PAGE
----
by the role of formal organizations in facilitating personalized engagement. As
noted above, conventional organizations play a less central role than social tech-
nologies in relatively self-organizing networks such as the indignados of Spain, the
Arab Spring uprisings, or the occupy protests that spread from Wall Street
around the world. In contrast to these more technology-enabled networks, we
have also observed hybrid networks (such as PPF) where conventional organiz-
ations operate in the background of protest and issue advocacy networks to
enable personalized engagement. This hybrid form of organizationally enabled
connective action sits along a continuum somewhere between the two ideal
types of conventional organizationally managed collective action and relatively
more self-organized connective action. The following section presents the
details of this three-part typology. It also suggests that co-existence, layering,
and movement across the types become an important part of the story.
A typology of collective and connective action
We draw upon these distinct logics of action (and the hybrid form that reveals a
tension between them) to develop a three-part typology of large-scale action
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networks that feature prominently in contemporary contentious politics. One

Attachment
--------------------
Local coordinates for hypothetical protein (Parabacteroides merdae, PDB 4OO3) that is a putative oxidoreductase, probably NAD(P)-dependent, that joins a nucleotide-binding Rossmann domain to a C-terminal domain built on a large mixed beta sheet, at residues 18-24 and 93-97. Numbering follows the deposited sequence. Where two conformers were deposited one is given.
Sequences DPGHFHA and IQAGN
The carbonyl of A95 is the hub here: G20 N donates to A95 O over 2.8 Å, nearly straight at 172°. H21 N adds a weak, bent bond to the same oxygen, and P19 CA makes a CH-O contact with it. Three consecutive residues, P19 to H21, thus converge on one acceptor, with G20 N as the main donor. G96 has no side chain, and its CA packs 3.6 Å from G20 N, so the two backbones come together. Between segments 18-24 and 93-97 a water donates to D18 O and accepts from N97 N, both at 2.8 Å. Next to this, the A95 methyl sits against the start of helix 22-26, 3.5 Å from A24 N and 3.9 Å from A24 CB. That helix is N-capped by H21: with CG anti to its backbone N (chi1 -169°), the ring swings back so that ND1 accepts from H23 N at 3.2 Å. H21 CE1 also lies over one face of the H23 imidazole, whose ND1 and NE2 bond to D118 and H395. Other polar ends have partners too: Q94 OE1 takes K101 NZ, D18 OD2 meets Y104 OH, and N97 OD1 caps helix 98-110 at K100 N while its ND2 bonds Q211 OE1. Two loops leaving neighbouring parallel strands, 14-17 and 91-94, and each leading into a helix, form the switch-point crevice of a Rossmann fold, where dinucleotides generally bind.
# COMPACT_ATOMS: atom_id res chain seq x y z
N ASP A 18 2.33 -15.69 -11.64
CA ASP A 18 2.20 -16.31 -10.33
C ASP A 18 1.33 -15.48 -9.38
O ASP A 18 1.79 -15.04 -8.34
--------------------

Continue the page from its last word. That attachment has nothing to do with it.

type represents the brokered organizational networks characterized by the
logic of collective action, while the others represent two significant variations
on networks primarily characterized by the logic of connective action. All
three models may explain differences between and dynamics within large-scale
action networks in event-centered contention, such as protests and sequences
of protests as in the examples we have already discussed. They may also apply
to more stable issue advocacy networks that engage people in everyday life prac-
tices supporting causes outside of protest events such as campaigns. The typology
is intended as a broad generalization to help understand different dynamics. None
of the types are exhaustive social movement models. Thus, this is not an attempt
to capture, much less resolve, the many differences among those who study
social movements. We simply want to highlight the rise of two forms of digitally
networked connective action that differ from some common assumptions about
collective action in social movements, and, in particular, that rely on mediated
networks for substantial aspects of their organization.
Figure 1 presents an overview of the two connective action network types
and contrasts their organizational proper ties with more familiar collective
action network organizational characteristics. The ideal collective action type